Monday, October 05, 2009

Ranked Choice Voting: One person, one vote

At a recent League of Women Voters forum, Karen Vialle and Alex Hays of the Pierce County Better Government League, proponents of limited voter choice, speculated that Ranked Choice Voting might violate the one person, one vote rule. They were wrong.

There have been two court cases testing Ranked Choice Voting. One in 1975, in Ann Arbor, Michigan, showed RCV (which in Michigan went by the name of the "Ware" system) to be constitutional.

RCV was tested again earlier this year in Minneapolis. The Minnesota Supreme Court ruled unanimously that RCV is constitutional and does not violate the one person, one vote rule.

RCV has been court tested. And has passed the test.

Reject Amendment 3.

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7 Comments:

At 9:34 AM, Blogger raconnolly said...

I suspect that people like Vialle and Hays don't believe that IRV violates one person, one vote. If it did, then voting in the August primary and the November general election would also violate the principle.
So either they are very ignorant about fairly simple voting ideas (yet still willing to claim authority to speak) OR they are intentionally trying to mislead people.

Rich Anderson-Connolly

 
At 10:43 AM, Blogger Alex Hays said...

Mr. Connelly--

At the forum I said I had not reviewed any case that had found RCV to either meet or violate the one man one vote rule.

Your statement here is meaningless.

I will note that the Minnesota State Supreme Court did not rule on the merits of RCV, they refused to engage in prior restraint. This case has been used to manipulate the public into accepting that RCV has been court tested.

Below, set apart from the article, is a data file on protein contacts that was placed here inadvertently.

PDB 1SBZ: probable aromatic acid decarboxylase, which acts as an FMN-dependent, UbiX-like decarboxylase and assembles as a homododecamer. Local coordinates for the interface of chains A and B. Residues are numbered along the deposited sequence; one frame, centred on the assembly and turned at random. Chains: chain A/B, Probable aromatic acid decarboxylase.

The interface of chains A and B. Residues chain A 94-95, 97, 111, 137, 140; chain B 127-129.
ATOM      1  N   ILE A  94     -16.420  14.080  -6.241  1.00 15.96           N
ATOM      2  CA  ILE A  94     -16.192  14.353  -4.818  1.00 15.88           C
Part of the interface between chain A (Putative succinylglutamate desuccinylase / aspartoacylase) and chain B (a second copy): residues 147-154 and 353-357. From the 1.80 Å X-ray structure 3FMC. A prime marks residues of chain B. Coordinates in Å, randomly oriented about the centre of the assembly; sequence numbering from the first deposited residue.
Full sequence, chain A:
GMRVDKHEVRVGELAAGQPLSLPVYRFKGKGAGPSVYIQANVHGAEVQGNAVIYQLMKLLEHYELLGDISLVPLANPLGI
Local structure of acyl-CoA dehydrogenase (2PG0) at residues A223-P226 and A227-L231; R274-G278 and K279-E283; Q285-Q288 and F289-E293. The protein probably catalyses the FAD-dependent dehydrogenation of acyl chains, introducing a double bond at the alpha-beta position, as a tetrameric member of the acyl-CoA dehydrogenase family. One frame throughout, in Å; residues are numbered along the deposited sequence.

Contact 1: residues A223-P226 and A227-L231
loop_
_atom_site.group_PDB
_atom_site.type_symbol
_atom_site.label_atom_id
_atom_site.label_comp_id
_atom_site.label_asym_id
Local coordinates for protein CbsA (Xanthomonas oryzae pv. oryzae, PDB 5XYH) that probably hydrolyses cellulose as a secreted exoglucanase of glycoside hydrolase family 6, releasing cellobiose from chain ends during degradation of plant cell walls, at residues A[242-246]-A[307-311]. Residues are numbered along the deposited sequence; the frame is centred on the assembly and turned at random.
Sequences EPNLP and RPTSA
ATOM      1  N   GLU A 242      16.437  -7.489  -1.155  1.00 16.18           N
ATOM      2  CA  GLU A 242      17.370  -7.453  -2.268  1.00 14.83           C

Second, the Washington State constitution and our laws offer a higher degree of protection to voters and to apply a procedural ruling from a different state to our laws is invalid.

NOTE: I will pass on insulting your legal knowledge, or suggestinga active deception.

Other issues I have for your consideration:

Should Fair Vote, a 501 c 3, be allowed to make the $22,000 illegal contribution to CARS?

Should any out of state group, whose donors are --as an additional insult to democratic principles-- secret, be the largest donor to a local elections issue?

Should we remake democracy in America to favor the extemists? The is what RCV does, and I say voters who choose to vote for radicals should be allowed there vote but not allowed the long chain of votes RCV makes possible for them.

Radical or reactionay -- these ideas deserve to be rejected and remaking our election system to give more voice to the 3-5% of people who hold them is unethical and anti-democratic.

 
At 11:11 AM, Blogger raconnolly said...

The points about one person, one vote and FairVote are attempts to shift attention from the real issue. Mr. Hays is paid political consultant hired by those in the two party system who want to maintain their privileged position in our undemocratic system. The attempts by Hays (and the party leaders and the prosecutor) to shift attention should be exposed as dishonest talking points and then ignored.

Rich Anderson-Connolly

 
At 2:28 PM, Blogger Alex Hays said...

That is non-responsive.

Party power was enhanced by RCV. You, through the deal cut between Kelly and several on the review commission, granted the parties the power to control who files for offices.

I reject that new power as poor public polciy and as an unhealthy magnification of poltical power for the few.

The real issue is should RCV be used. My postion that RCV violates core democratic principals is a direct argument on this topic. My postion that RCV enhances the power of the far right and the far left is a argument on point.

While terrifying to you no doubt, I work only on projects I care deeply about and I believe that RCV poses a clear danger to democracy.

 
At 3:37 PM, Blogger raconnolly said...

Are we to seriously believe that the two-party establishment in Pierce County is against IRV because it gave them too much power? Nonsense. IRV respects the First Amendment associational rights of parties (including the two majors) but allows independents and third-parties to compete on a level playing field. Parties have power over their names but not over ballot access. It's the latter issue that has them out to repeal IRV.

And what are those core democratic principles that being violated? Majority rule? Honest voting?